The Alliance has
- submitted comments (with Bright Pink) regarding USPSTF BRCA testing guidelines
- joined 106 other organizations in a letter expressing concern about out of pockets costs for those enrolled in health plans through the marketplaces (exchanges)
- submitted comments regarding Medicare coverage of PET scans
- garnered support for House and Senate funding of the Ovarian Cancer Research Program
- submitted comments to the FDA regarding drug shortages
- testified in front of a House subcommittee regarding the need for ovarian cancer programs
- submitted comments to the FDA regarding an alternative pathway for drug approvals
- Educated Congressional staff regarding the need to maintain the OCRP in FY13
The Alliance has worked on
- federal appropriations for ovarian cancer related programs, especially the Department of Defense Ovarian Cancer Research Program
- provisions of PDUFA, especially those related to drug shortages
- provided comments to the United States Preventive Services Task Force regarding ovarian cancer screening recommendations
- created an action alert to tell Congress that sequestration should not include cuts to ovarian cancer programs
Through coalitions the Alliance has worked on
- legislation related to Track and Trace
- a letter regarding the standard for Essential Health Benefits
- PCORI’s research agenda
- tax credits for IVF that are similar to the adoption tax credit
- calling for the release of regulations that govern Laboratory Developed Tests
Legislation includes federal laws that authorize programs to help with the cost of cancer care, awareness of cancer, or create programs to aid patients in receiving quality care.
Ovarian Cancer has a Devastating Impact on Women, Families and the Nation.
In 2011, it is estimated that approximately 21,000 women will be diagnosed with ovarian cancer and approximately 15,000 women will die of the disease. Overall, the ten-year relative survival rate for ovarian cancer patients is 39 percent, while the five-year survival rate is 46 percent. Survival rates vary depending on the stage of ovarian cancer at diagnosis; women diagnosed at an early stage have a much higher five-year survival rate than those diagnosed at a late stage. Unfortunately, due to the lack of a reliable early detection test, less than 20 percent of ovarian cancer patients are diagnosed early.
- The Ovarian Cancer National Alliance has joined other cancer groups in supporting other cancer legislation including supporting cancer care planning, ensuring a steady stream of cancer research funding, supporting the education of cancer patients, and removing pre-existing condition barriers to health insurance, among others. See the most current list of the Alliance’s letters submitted to Congress, Dear Colleagues and testimony at the following link: http://www.ovariancancer.org/policydocuments/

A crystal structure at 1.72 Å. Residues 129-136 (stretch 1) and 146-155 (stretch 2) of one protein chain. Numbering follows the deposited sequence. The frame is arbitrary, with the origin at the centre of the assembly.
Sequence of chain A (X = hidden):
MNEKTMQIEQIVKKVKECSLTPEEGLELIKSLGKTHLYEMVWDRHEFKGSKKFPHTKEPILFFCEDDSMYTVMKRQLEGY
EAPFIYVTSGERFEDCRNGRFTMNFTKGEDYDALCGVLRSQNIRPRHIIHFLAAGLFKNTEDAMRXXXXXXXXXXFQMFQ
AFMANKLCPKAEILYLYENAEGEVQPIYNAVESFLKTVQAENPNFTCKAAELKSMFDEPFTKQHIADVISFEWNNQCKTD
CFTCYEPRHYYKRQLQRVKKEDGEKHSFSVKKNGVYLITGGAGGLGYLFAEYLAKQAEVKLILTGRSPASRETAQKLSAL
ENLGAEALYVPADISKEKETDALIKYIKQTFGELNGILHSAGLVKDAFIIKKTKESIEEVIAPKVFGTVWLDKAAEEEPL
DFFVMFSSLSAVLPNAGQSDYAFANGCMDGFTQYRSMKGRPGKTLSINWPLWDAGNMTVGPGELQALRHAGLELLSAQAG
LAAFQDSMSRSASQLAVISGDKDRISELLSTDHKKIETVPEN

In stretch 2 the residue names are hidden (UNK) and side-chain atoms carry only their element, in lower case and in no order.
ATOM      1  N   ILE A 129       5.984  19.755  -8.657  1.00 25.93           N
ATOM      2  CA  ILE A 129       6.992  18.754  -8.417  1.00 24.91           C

Congress passes numerous appropriations bills every year that provide funding for programs like gynecologic cancer awareness and cancer research. Even if a bill is passed to authorize a program, Congress must allocate the money every year through this appropriations process. Every year, the Ovarian Cancer National Alliance works with Congress to ensure that critical ovarian cancer programs are funded, including funding for the Centers for Disease Control and Prevention, the Department of Defense Ovarian Cancer Research Program, the National Cancer Institute and the Food and Drug Administration. For FY2012, the Ovarian Cancer National Alliance calls for the following ovarian cancer-specific funding:
- Level-funding from FY 2010 for $6.8 million in FY 2012 to support implementation of Johanna’s Law: the Gynecologic Education and Awareness Act (P.L. 109-475), to educate women and health professionals about the signs and symptoms of ovarian and other gynecologic cancers so they can be detected at the earliest, and most treatable stage;
- Level-funding from FY 2011 for $4.9 in 2012 for the e Ovarian Cancer Control Initiative, housed at the Centers for Disease Control and Prevention, to continue and expand its efforts to answer questions regarding the provision of optimal care, patterns of diagnosis, and risk perception for women with ovarian cancer;
- Level-funding from FY 2011 for $20 million in FY 2012 for the Department of Defense Ovarian Cancer Research Program to allow it to maintain current research and expand innovative investigations into early detection and screening tools.